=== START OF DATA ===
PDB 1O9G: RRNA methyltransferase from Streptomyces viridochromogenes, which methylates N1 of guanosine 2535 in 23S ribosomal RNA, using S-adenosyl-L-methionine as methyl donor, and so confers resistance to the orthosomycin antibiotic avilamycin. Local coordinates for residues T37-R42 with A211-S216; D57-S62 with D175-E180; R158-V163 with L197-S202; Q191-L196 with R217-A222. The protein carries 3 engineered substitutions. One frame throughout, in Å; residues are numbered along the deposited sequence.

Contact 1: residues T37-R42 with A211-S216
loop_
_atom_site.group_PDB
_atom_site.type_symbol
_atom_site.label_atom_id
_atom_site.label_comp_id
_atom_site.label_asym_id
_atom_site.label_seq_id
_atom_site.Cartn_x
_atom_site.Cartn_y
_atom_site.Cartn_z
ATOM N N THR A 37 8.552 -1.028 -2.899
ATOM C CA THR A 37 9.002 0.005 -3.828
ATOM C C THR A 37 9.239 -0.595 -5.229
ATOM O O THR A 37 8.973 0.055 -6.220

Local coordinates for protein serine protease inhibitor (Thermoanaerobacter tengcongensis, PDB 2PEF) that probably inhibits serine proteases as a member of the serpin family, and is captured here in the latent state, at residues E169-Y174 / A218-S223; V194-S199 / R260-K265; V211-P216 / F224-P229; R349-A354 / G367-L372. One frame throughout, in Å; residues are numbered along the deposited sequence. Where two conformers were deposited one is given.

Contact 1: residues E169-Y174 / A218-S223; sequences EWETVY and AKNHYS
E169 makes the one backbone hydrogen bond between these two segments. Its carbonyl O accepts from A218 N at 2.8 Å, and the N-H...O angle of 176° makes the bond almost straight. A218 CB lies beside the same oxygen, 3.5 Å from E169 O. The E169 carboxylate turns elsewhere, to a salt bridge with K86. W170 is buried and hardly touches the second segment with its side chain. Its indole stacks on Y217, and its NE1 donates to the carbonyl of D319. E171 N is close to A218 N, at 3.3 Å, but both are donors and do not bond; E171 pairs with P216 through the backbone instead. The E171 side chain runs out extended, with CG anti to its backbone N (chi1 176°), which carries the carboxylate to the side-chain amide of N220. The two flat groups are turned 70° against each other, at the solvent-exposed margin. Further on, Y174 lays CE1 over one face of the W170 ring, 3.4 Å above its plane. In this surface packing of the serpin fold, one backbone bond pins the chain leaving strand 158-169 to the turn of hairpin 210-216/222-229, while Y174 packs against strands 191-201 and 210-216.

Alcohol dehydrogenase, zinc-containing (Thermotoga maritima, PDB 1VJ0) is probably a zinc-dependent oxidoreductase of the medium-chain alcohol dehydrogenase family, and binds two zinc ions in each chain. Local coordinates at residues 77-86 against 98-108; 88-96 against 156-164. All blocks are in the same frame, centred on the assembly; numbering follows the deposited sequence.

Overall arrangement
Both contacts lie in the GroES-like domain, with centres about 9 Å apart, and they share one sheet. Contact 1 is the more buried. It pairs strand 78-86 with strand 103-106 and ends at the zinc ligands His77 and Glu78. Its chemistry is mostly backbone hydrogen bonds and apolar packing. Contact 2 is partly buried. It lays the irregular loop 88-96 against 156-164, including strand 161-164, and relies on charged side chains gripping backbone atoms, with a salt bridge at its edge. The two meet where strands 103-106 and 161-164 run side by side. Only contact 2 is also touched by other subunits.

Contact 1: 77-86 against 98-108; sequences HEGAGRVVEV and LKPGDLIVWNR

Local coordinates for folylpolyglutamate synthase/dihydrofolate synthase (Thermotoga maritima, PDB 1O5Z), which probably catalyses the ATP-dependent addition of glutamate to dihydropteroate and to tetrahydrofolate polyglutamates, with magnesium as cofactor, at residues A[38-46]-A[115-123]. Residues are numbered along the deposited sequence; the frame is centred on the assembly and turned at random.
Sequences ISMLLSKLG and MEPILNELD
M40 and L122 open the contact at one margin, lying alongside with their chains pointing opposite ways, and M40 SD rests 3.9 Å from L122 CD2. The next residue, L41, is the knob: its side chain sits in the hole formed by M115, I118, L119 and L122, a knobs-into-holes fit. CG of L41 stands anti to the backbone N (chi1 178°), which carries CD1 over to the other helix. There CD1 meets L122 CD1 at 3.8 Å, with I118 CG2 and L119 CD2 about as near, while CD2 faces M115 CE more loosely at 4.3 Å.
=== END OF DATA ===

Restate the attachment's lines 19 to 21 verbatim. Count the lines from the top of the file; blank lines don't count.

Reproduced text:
E169 makes the one backbone hydrogen bond between these two segments. Its carbonyl O accepts from A218 N at 2.8 Å, and the N-H...O angle of 176° makes the bond almost straight. A218 CB lies beside the same oxygen, 3.5 Å from E169 O. The E169 carboxylate turns elsewhere, to a salt bridge with K86. W170 is buried and hardly touches the second segment with its side chain. Its indole stacks on Y217, and its NE1 donates to the carbonyl of D319. E171 N is close to A218 N, at 3.3 Å, but both are donors and do not bond; E171 pairs with P216 through the backbone instead. The E171 side chain runs out extended, with CG anti to its backbone N (chi1 176°), which carries the carboxylate to the side-chain amide of N220. The two flat groups are turned 70° against each other, at the solvent-exposed margin. Further on, Y174 lays CE1 over one face of the W170 ring, 3.4 Å above its plane. In this surface packing of the serpin fold, one backbone bond pins the chain leaving strand 158-169 to the turn of hairpin 210-216/222-229, while Y174 packs against strands 191-201 and 210-216.

Alcohol dehydrogenase, zinc-containing (Thermotoga maritima, PDB 1VJ0) is probably a zinc-dependent oxidoreductase of the medium-chain alcohol dehydrogenase family, and binds two zinc ions in each chain. Local coordinates at residues 77-86 against 98-108; 88-96 against 156-164. All blocks are in the same frame, centred on the assembly; numbering follows the deposited sequence.

Overall arrangement